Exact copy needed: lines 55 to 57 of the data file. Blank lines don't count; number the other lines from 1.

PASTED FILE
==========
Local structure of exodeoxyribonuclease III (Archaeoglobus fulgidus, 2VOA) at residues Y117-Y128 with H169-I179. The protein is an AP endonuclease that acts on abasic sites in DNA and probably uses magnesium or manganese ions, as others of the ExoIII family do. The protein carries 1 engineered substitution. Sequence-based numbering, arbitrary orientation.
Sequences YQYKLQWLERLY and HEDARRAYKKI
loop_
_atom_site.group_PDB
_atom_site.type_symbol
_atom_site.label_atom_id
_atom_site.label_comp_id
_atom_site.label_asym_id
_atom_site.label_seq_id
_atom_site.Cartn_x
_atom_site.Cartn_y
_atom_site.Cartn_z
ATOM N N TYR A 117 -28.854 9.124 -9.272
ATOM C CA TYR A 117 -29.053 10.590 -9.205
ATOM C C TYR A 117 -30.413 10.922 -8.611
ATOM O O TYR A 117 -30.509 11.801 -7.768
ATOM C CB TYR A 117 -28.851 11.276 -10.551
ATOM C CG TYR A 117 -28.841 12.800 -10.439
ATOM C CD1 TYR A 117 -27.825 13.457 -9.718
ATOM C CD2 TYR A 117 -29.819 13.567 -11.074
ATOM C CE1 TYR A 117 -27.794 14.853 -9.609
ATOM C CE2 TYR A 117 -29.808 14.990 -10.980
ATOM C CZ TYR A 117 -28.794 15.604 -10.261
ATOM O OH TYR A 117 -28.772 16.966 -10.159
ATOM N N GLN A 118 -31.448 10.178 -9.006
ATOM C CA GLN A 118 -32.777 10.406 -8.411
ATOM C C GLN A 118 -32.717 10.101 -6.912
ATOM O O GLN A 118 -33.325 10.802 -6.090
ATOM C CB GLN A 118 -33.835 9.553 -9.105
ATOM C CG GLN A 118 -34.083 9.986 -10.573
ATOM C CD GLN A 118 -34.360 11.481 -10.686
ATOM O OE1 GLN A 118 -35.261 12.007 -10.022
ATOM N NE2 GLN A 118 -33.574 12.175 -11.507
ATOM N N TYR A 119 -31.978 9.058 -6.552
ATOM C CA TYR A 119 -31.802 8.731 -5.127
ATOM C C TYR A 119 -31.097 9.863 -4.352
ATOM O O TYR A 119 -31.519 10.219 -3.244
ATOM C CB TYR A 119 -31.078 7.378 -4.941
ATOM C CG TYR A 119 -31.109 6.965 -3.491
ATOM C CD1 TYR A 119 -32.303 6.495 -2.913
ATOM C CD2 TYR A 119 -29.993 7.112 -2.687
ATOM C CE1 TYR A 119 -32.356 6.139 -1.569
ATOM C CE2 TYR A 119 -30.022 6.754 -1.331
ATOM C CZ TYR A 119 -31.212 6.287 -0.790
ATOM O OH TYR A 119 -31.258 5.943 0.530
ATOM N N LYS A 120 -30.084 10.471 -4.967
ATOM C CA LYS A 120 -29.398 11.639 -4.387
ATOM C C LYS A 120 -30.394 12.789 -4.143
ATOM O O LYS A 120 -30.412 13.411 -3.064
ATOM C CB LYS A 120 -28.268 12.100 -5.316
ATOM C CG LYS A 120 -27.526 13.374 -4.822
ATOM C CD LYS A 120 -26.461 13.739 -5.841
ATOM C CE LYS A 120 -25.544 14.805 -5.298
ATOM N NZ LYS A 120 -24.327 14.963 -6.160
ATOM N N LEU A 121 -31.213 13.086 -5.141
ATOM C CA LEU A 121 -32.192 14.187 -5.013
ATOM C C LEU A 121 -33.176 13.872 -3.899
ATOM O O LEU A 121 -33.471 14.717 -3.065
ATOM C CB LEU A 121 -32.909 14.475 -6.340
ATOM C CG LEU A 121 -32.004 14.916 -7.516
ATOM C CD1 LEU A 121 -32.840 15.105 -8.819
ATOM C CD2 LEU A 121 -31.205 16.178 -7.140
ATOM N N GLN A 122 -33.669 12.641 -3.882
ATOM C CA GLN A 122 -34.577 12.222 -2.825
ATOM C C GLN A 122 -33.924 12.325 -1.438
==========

ATOM N N LEU A 121 -31.213 13.086 -5.141
ATOM C CA LEU A 121 -32.192 14.187 -5.013
ATOM C C LEU A 121 -33.176 13.872 -3.899